What better place to focus on 'building green' than in America's schools?
Clearview Elementary in Hanover, Pa., is a myth buster in how to build green. A wall that filters the sun helps reduce energy use by 38 percent, but here's the more amazing thing: Clearview cost virtually the same to build as a conventional school (1.3 percent more). Cost is not the barrier to energy-savvy construction that people think.
Buildings of all kinds use three-quarters of America's electricity. Schools, whose hallways enfold almost everyone at some point, are a good place to focus on lightening America's energy footprint. And as places of learning, they can train up millions of students to think as naturally about conserving as they do about text-messaging.
The most common barrier to building green schools is a misconception about costs and benefits, reinforced at a time of drought in state and local revenues. A 2006 study put out by the US Green Building Council can wash away those concerns. (The council is the nonprofit that developed the nation's premier standard for environmental construction, known as LEED.)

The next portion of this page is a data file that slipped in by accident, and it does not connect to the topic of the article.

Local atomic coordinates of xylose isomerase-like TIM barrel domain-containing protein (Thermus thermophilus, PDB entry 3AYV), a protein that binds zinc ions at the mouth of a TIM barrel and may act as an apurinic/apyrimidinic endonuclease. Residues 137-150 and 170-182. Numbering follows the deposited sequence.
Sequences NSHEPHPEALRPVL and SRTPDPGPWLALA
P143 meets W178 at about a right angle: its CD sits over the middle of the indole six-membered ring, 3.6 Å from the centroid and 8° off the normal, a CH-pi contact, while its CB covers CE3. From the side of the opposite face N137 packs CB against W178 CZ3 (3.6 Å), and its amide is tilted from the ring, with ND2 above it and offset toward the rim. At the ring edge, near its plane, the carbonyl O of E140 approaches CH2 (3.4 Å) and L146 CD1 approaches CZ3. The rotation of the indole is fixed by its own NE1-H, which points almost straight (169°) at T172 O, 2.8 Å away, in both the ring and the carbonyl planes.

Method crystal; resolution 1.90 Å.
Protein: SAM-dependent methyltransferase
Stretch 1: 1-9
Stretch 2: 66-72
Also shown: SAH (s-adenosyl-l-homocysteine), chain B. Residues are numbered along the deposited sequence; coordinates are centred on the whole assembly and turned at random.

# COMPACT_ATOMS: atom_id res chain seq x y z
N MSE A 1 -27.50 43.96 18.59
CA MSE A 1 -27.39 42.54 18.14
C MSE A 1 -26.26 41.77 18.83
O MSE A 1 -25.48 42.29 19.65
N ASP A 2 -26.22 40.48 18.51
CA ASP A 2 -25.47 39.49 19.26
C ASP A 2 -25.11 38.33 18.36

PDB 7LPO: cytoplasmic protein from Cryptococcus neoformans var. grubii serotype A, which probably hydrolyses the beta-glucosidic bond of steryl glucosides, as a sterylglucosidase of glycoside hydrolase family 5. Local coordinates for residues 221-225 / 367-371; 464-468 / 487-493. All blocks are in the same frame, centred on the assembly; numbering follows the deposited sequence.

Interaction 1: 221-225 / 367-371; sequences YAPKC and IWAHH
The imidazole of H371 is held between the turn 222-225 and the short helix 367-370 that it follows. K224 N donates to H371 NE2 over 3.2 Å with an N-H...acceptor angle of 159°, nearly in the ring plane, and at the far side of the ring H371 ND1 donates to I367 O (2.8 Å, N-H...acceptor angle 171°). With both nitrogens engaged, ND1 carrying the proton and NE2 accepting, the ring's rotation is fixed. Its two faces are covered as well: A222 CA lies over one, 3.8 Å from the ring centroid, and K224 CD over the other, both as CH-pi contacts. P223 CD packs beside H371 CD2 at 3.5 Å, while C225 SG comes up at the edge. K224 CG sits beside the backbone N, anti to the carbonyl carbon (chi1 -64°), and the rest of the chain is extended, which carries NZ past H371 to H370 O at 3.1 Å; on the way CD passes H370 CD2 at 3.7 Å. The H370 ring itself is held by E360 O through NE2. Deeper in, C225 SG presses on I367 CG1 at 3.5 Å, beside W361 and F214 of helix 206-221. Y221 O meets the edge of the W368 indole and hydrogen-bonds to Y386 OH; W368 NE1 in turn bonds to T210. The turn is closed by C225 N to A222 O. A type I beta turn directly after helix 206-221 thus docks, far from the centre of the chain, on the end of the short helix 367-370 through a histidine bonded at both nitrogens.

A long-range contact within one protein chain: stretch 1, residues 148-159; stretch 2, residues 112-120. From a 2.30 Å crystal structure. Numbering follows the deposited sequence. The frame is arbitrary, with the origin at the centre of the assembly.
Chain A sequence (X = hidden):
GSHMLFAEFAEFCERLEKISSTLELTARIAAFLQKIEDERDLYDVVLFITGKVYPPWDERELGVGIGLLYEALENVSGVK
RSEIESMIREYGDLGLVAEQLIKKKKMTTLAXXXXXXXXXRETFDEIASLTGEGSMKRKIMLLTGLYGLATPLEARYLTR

Its study of 30 green schools nationwide shows that the initial building cost is only slightly higher than the outlay for traditional schools – by an average of 1.65 percent, though one school went over by more than 6 percent. The difference, though, is quickly made up and turns into serious savings through reduced energy use and improved learning conditions.
Garden roofs, solar panels, and low-flow sinks helped cut energy and water use in these schools by a third. Recycling knocked down solid waste by three-quarters. Lots of natural light and smart ventilation and good acoustics aid student concentration and reduce absenteeism and teacher turnover.